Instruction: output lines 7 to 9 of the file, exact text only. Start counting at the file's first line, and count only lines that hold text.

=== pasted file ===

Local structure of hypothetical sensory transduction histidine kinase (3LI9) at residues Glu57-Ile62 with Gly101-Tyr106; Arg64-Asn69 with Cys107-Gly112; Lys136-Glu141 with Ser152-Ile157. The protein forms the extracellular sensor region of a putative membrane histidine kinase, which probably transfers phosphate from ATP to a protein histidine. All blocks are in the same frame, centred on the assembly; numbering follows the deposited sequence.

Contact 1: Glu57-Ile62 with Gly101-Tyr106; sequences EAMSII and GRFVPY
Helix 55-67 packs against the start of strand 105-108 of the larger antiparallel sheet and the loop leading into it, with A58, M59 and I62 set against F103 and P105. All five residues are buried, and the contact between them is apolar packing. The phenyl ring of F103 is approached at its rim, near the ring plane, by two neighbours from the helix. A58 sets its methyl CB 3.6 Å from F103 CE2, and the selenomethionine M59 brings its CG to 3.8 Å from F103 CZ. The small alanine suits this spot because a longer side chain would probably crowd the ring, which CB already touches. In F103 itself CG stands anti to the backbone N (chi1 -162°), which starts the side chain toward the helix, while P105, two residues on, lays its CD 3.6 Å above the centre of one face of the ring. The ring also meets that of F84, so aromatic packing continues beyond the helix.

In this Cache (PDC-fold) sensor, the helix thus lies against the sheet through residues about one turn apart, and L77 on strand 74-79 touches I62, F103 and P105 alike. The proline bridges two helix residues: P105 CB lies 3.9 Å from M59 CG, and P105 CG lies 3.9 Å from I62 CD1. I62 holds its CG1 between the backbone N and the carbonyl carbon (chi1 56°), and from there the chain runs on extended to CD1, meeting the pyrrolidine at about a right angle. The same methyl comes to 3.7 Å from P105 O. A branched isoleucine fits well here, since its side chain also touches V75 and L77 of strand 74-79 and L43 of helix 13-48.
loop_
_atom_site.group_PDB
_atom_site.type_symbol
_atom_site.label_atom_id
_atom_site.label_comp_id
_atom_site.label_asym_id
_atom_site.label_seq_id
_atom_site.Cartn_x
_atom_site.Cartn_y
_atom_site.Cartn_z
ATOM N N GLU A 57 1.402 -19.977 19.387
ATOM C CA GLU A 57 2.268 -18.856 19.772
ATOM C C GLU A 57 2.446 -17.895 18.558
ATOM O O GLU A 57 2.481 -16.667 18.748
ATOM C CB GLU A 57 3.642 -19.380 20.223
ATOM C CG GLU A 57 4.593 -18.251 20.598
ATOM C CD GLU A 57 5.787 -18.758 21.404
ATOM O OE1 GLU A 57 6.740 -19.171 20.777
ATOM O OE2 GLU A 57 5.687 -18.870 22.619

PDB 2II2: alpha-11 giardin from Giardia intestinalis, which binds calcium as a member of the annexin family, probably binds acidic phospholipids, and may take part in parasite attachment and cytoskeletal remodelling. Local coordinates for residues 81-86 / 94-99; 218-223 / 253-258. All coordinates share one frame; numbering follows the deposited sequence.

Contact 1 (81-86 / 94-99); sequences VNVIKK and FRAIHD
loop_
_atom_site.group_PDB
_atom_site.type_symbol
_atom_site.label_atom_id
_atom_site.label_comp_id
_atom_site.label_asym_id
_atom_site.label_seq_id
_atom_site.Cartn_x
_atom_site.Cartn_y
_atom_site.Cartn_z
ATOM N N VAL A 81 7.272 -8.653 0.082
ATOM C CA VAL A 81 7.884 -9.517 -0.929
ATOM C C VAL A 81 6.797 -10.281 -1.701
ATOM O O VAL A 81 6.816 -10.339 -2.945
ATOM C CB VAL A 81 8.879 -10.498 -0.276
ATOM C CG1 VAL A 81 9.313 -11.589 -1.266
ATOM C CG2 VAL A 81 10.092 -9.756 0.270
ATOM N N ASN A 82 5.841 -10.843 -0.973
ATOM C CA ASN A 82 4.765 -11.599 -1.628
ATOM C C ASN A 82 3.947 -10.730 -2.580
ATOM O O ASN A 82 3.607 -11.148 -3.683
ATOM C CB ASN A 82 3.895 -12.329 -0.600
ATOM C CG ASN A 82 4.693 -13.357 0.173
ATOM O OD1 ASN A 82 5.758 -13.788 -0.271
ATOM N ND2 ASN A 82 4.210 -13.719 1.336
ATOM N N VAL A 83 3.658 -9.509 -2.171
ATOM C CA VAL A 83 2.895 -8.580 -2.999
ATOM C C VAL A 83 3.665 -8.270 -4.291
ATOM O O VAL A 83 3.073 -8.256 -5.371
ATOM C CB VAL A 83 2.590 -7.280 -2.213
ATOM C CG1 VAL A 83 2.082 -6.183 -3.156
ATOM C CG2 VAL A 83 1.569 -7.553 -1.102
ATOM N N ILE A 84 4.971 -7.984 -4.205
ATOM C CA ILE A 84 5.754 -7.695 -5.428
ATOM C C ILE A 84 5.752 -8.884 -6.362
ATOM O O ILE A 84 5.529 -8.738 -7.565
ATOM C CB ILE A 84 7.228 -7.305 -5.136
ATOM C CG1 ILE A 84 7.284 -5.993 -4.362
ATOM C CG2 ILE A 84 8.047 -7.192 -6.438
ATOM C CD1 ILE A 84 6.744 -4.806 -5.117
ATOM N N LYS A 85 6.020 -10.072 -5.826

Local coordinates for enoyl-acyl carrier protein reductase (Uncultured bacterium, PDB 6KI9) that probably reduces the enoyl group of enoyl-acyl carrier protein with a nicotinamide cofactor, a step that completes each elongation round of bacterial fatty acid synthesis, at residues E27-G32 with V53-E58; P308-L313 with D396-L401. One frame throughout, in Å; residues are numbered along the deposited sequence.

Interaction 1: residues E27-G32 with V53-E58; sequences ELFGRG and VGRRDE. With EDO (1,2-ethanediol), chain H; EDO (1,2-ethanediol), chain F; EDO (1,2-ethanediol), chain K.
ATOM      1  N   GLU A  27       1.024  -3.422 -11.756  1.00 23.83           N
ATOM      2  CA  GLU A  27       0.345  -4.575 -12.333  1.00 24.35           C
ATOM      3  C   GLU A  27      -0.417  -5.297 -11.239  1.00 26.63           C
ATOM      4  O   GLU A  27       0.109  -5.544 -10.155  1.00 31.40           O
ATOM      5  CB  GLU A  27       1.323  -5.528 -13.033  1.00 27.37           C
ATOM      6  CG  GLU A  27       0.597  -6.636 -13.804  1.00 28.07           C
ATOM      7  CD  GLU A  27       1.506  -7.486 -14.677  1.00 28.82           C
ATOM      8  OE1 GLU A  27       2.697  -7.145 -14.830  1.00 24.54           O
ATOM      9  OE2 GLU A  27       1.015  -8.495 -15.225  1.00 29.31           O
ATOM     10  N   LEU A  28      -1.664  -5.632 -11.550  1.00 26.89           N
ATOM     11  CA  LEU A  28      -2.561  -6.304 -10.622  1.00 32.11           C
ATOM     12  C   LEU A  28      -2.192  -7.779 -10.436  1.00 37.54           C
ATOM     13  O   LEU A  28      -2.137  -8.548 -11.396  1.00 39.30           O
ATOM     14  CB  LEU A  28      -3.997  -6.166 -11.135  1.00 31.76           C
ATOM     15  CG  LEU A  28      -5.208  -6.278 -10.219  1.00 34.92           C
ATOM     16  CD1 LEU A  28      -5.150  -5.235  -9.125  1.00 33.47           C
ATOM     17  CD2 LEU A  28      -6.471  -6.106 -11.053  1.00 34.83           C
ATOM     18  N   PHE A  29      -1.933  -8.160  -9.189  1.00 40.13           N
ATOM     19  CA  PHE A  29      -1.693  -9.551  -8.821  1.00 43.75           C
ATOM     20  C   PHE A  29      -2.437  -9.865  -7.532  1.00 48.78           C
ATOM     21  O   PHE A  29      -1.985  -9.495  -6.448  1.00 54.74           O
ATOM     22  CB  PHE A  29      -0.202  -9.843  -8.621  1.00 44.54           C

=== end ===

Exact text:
_atom_site.type_symbol
_atom_site.label_atom_id
_atom_site.label_comp_id